While the international headlines pick up the story of Durban as one of futility and undercut expectations, there are in fact aggrandized efforts in motion. The herds have arrived, single-minded in their hunger. Best-case scenario, these negotiations will result in decisions that would operationalize the hard work of the last several years: technology mechanisms to promote clean energy, a valid REDD+ mechanism, adaptation frameworks to support developing countries, a Green Climate Fund. “Still, negotiations limp on.” So say the headlines, disheartened by the politics of climate change. But even if this is what they call the last ditch, even if hope for major breakthroughs have long since been abandoned, the compounded efforts have not slowed down. The Convention of the Parties has 195 countries attempting collaboration. The labor involved, not only in gathering here in South Africa, but in the daily toil of the run-up could never be called limping. There are still myriad opportunities to deliver both operational decisions and long-term signals on the future direction of the international process. If anything, there is too much work on the table, too many gears spinning in a fractured process with a thousand important goals. But in this unprecedented cause, it is not for nothing. Tomorrow is always undecided and even if everyone goes home disappointed, we still have the future to contend with. It is never easy to live up to expectations, but it is also never easy to give up. We have to believe we can steer this train away from wreckage. With collective strong will and strong opinions, the rhinos are full steam ahead.
Tuesday, November 29, 2011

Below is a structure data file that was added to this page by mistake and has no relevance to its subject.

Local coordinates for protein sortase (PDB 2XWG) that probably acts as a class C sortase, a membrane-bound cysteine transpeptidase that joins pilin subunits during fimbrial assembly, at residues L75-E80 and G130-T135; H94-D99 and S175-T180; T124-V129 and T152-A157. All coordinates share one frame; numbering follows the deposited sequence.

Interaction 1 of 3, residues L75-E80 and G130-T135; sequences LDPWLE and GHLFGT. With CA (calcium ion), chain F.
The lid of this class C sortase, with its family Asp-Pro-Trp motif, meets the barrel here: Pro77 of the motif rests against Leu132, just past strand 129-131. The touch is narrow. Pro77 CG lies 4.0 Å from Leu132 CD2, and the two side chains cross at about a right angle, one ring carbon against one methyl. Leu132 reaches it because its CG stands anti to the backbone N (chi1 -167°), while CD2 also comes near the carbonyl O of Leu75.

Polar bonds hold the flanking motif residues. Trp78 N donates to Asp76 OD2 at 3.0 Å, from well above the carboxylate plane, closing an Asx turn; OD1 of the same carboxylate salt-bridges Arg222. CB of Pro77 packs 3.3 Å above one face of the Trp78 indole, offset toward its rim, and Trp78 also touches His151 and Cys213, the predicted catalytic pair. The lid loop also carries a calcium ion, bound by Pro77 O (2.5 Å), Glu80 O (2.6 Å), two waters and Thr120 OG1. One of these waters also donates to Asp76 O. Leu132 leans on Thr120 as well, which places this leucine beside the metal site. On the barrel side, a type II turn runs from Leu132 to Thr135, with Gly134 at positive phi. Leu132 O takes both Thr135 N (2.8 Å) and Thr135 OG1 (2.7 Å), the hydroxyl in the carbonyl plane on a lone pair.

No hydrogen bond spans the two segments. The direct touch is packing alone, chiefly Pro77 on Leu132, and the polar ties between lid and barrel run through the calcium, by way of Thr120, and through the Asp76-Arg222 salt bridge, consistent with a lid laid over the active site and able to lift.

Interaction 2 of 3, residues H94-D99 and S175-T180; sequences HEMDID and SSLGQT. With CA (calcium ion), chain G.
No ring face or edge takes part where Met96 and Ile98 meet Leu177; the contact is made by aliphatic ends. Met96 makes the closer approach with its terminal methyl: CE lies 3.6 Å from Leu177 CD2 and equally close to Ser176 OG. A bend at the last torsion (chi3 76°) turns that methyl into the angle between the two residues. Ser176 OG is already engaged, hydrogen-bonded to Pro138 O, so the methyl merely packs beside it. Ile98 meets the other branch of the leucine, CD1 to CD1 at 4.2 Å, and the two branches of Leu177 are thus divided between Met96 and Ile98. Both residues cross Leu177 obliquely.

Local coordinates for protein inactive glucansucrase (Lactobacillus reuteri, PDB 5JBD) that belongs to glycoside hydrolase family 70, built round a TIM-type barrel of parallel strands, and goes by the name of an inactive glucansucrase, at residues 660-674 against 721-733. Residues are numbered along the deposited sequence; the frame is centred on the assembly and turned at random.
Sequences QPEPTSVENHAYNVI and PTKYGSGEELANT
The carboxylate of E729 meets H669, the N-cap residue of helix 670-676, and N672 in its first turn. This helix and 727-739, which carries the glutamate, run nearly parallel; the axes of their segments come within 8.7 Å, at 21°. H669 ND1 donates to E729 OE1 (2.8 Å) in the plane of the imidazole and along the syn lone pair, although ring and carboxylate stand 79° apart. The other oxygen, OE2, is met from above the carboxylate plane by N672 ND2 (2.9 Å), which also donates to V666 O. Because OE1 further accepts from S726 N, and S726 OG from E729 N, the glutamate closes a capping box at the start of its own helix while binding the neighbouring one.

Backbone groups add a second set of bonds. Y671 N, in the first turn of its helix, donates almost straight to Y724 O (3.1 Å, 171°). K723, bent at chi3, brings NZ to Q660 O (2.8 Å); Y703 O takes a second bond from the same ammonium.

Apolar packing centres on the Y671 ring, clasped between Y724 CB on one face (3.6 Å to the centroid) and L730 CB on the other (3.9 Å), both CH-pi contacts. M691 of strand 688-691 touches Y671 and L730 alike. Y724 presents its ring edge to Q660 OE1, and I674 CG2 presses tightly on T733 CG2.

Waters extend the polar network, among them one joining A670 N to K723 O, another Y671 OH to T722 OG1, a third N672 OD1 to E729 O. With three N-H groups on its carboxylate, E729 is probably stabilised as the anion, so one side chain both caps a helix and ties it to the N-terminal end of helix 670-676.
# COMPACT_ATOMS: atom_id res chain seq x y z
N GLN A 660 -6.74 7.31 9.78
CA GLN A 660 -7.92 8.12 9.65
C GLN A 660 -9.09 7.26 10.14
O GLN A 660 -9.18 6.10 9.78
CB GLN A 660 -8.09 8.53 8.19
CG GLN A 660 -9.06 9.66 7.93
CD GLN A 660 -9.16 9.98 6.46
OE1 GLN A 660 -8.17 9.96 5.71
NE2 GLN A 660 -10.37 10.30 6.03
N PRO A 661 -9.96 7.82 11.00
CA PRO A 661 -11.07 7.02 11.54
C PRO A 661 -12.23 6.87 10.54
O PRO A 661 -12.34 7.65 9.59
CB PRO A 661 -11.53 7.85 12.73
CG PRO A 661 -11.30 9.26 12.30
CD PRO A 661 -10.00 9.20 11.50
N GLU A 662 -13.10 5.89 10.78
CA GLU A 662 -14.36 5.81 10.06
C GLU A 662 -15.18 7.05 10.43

Monday, November 28, 2011
Two rhino subspecies went extinct in the past two weeks. There are two weeks of COP17 and one central task = make sure REDD+ doesn't collapse post-2012 . If you were a betting rhino, Durban would not be a good COP.
Sunday, November 27, 2011
“The Earth provides enough to satisfy every man’s need but not every man’s greed.” -Gandhi
Mahatma Gandhi, hero of resistance, had early roots around Durban. From 1893-1914, he lived and worked in South Africa. This formative experience shaped his philosophies on racial conflict and injustice. There he attached himself to suffrage movements and the slog for equal rights.
It was in South Africa in 1906 that Gandhi first articulated his methodology of Satyagraha. It translates literally to a devotion to truth. It manifests as nonviolent protest. Gandhi was not the first to espouse Satyagraha, but was arguably the first to apply it to the political field.
Satyagraha seeks to eliminate antagonisms without harming the antagonists themselves. It arms the individual with moral power. It is the universal force.
Gandhi’s time in South Africa, a country that has seen war and resolution, informed the breath of his teachings worldwide. Civil disobedience, ahimsa, total nonviolence. Harm no one. Harm not the Earth.
Inside the conference halls in Durban, nations united, we will bear witness to the work of consensus. What is one thing we all can agree upon?
Wednesday, November 23, 2011
Friday, November 18, 2011
Monday, November 14, 2011
"Forestry needs to spend international funding more quickly, efficiently"
Thursday, November 10, 2011
After almost two years of work and up to 700+ entries, TFG is getting ready to release a new tool to help track and monitor US government REDD+ finance and impacts. Stay tuned for more details...